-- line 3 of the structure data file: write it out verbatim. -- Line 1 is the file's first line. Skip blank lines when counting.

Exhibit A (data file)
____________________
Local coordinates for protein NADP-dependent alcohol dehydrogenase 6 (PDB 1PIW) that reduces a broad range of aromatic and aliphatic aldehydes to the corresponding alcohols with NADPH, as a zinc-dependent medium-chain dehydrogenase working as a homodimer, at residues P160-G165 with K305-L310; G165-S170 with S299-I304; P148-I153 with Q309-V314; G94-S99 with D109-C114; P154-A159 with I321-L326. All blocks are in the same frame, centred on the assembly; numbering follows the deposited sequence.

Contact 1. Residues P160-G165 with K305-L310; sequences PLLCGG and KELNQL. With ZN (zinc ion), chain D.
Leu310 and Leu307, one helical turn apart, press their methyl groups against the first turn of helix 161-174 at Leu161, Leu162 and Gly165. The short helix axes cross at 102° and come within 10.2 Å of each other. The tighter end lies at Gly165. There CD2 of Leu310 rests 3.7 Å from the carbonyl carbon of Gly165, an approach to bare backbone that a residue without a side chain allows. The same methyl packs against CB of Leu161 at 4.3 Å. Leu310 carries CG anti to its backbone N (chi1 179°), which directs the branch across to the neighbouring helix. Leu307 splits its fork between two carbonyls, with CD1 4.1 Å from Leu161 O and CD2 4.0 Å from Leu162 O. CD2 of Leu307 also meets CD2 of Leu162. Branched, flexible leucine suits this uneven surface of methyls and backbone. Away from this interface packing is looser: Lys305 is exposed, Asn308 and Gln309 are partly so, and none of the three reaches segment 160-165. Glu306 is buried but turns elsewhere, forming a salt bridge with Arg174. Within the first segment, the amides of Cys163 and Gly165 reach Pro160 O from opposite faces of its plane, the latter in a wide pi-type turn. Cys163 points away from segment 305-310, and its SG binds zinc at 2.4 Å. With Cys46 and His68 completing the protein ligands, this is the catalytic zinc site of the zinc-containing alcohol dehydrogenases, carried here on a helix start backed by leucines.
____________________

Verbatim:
Leu310 and Leu307, one helical turn apart, press their methyl groups against the first turn of helix 161-174 at Leu161, Leu162 and Gly165. The short helix axes cross at 102° and come within 10.2 Å of each other. The tighter end lies at Gly165. There CD2 of Leu310 rests 3.7 Å from the carbonyl carbon of Gly165, an approach to bare backbone that a residue without a side chain allows. The same methyl packs against CB of Leu161 at 4.3 Å. Leu310 carries CG anti to its backbone N (chi1 179°), which directs the branch across to the neighbouring helix. Leu307 splits its fork between two carbonyls, with CD1 4.1 Å from Leu161 O and CD2 4.0 Å from Leu162 O. CD2 of Leu307 also meets CD2 of Leu162. Branched, flexible leucine suits this uneven surface of methyls and backbone. Away from this interface packing is looser: Lys305 is exposed, Asn308 and Gln309 are partly so, and none of the three reaches segment 160-165. Glu306 is buried but turns elsewhere, forming a salt bridge with Arg174. Within the first segment, the amides of Cys163 and Gly165 reach Pro160 O from opposite faces of its plane, the latter in a wide pi-type turn. Cys163 points away from segment 305-310, and its SG binds zinc at 2.4 Å. With Cys46 and His68 completing the protein ligands, this is the catalytic zinc site of the zinc-containing alcohol dehydrogenases, carried here on a helix start backed by leucines.